A general view of the the Grand Ethiopian Renaissance Dam (GERD), near Guba in Ethiopia (AFP)
Egypt's Foreign Minister Sameh Shoukry affirmed that the statement signed after the last round of the Grand Ethiopian Renaissance Dam (GERD) negotiations in Washington does not constitute a new agreement on its own.
Shoukry said that the negotiations defined the conceptual frameworks for an agreement, the positions that must be addressed, and various elements related to the issues of concern to the three parties.
In an interview with MENA news agency in Washington, Shoukry said that the United States' mediation contributed to reaching common ground on the general framework agreement on the GERD.
Following the three days of negotiations in Washington between the foreign and irrigation ministers of Egypt, Ethiopia and Sudan, Shoukry said that Egypt is "cautiously optimistic" about reaching a decisive point regarding the GERD.
The Egyptian FM affirmed that another date for negotiations has been decided by the three countries on 28 and 29 January to discuss the technical and legal consultations linked to the final comprehensive version of the agreement.
"The three countries have slated a date to reach an agreement after the next meeting in Washington within a timeframe that is not so long," Shoukry asserted.
"We hope this will be the end. Egypt always deals in good faith and with a high level of understanding for other parties, but we consider this a vital issue that must be dealt with sincerity and precision in order to protect the interests of the Egyptian people and also the people of Sudan and Ethiopia," Shoukry said.
The minister also affirmed that if a final agreement is not reached, then the articles of the Declaration of Principleswill remain in effect, and that the article on conflict resolution will certainly be activated.
The final agreement on the Declaration of Principles between Egypt, Ethiopia And Sudan includes a mechanism for settling disputes, including consultation, negotiation, mediation and conciliation, all of which are tools stipulated by international law to settle any disputes that may arise over the interpretation or application of some provisions of the agreement.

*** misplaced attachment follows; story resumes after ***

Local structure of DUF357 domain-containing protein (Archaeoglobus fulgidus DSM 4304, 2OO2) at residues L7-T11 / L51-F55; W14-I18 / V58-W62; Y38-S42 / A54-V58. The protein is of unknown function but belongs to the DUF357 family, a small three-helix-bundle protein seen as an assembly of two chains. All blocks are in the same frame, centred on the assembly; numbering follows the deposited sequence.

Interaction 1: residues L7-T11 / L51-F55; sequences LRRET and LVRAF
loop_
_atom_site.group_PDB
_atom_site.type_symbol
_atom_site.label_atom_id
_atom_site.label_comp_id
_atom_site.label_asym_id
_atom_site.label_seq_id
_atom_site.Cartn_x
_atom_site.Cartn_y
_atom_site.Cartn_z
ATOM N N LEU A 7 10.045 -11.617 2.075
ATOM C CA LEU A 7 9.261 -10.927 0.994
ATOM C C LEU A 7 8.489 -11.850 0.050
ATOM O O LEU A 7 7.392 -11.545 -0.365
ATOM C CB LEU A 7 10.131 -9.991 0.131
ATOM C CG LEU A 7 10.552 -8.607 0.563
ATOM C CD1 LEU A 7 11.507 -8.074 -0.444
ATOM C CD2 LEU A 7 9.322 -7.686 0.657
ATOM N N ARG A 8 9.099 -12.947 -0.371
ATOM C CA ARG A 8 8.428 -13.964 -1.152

"I am optimistic that the sponsorship and participation of the United States and the World Bank in the preparatory period during the next two weeks will help finalise an agreement," Shoukry said.
The Egyptian FM affirmed that US President Donald Trump attaches special significance to reaching an agreement and that he appreciates the importance of maintaining water security for both Egypt and Sudan as Nile basin countries, as well as what the dam might represent for Ethiopia's development. Shoukry said he expects President Trump will attend the signing of the final agreement.
Shoukry pointed out that the Renaissance Dam negotiations had certainly taken a long time.
"It was expected that an agreement would be reached on several past occasions, especially since Egypt had affirmed its keenness to see Ethiopia receive the full benefits of the dam in terms of development and electricity generation, while considering Egypt's water rights and ensuring the flow of water to both Egypt and Sudan," Shoukry said.
The minister added that the most recent meetings held in the capitals of three countries, as well as the meeting in Washington, have contributed to reaching common ground on the general framework of the agreement.
Shoukry explained that the consultations that spanned five years have created common understanding of the points of view of the involved parties.
"We were hoping that things would happen faster to reach a final agreement in implementation of the principles agreement," Shoukry said. "But we are keen on not missing opportunities and maintaining relations between the three countries because there are many areas that we should take advantage of," the Egyptian foreign minister added.
Shoukry pointed out that the idea of resorting to a mediator other than the US was not raised by neither the three parties nor the sponsoring parties during the Washington negotiations.
Last Sunday, Ethiopian Prime Minister Abiy Ahmed called on South Africa's President Cyril Ramaphosa to intervene in Ethiopia's dispute with Egypt in the dam issue.
Following talks in the capital Pretoria, Abiy said he had requested Ramaphosa "mediate between Ethiopia, Egypt and Sudan" on the matter.
"The consultations in Washington focused on the substantive issues related to the technical issues of filling and operating the dam and the needs of the two downstream countries Egypt, Sudan," Shoukry said.
"Consequently, there was no mediation or sponsorship offered by any other party," he affirmed.